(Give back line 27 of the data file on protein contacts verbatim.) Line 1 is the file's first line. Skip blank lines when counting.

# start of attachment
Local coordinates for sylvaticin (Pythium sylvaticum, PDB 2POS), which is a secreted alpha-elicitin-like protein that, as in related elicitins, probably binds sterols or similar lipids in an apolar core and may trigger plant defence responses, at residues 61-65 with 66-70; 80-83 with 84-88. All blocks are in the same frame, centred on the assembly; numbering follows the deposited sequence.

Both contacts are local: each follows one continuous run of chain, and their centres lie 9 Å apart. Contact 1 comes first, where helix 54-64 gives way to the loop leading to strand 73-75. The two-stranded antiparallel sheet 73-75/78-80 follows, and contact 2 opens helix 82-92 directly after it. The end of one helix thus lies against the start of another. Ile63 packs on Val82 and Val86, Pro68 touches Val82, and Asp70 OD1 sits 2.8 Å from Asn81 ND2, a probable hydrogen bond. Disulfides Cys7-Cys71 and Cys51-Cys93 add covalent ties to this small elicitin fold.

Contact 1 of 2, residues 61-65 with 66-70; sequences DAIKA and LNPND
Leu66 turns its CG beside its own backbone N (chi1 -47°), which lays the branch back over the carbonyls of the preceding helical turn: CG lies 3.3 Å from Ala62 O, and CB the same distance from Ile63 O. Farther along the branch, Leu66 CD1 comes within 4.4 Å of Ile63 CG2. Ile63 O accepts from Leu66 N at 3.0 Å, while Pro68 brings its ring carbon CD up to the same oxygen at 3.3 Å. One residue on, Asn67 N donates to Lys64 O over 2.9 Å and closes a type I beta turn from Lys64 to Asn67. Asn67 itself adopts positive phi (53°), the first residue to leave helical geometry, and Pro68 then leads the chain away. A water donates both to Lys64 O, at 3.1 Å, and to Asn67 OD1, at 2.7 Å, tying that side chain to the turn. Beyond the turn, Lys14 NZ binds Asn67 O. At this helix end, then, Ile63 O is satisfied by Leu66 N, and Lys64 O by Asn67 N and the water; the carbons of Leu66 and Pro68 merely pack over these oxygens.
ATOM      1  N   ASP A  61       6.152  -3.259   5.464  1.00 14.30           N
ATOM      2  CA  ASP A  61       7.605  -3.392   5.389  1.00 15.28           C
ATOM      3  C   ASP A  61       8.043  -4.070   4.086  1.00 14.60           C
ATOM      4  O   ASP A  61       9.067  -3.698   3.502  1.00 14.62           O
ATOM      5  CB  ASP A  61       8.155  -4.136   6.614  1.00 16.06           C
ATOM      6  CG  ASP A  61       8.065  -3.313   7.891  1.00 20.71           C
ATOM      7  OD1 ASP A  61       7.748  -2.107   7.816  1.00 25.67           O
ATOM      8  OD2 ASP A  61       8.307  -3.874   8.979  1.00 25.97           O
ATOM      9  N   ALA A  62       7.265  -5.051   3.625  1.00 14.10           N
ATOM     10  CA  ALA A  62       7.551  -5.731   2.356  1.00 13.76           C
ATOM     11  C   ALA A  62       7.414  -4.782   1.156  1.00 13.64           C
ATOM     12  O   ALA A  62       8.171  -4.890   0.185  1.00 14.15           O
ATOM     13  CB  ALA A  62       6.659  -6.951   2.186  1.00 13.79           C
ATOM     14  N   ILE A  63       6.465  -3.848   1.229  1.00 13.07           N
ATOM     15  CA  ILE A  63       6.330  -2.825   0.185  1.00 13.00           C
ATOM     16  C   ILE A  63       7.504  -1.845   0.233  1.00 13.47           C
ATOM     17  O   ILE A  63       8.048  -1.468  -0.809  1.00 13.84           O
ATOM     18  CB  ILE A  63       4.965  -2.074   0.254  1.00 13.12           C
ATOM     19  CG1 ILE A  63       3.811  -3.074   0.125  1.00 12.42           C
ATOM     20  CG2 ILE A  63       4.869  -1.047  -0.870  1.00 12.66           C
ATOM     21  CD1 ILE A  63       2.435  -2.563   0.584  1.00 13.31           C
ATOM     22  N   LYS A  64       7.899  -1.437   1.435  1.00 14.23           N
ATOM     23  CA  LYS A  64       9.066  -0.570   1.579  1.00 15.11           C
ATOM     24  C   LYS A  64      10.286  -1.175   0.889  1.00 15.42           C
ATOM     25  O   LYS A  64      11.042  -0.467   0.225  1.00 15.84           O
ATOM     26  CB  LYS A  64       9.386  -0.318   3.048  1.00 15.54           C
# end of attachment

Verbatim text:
ATOM     23  CA  LYS A  64       9.066  -0.570   1.579  1.00 15.11           C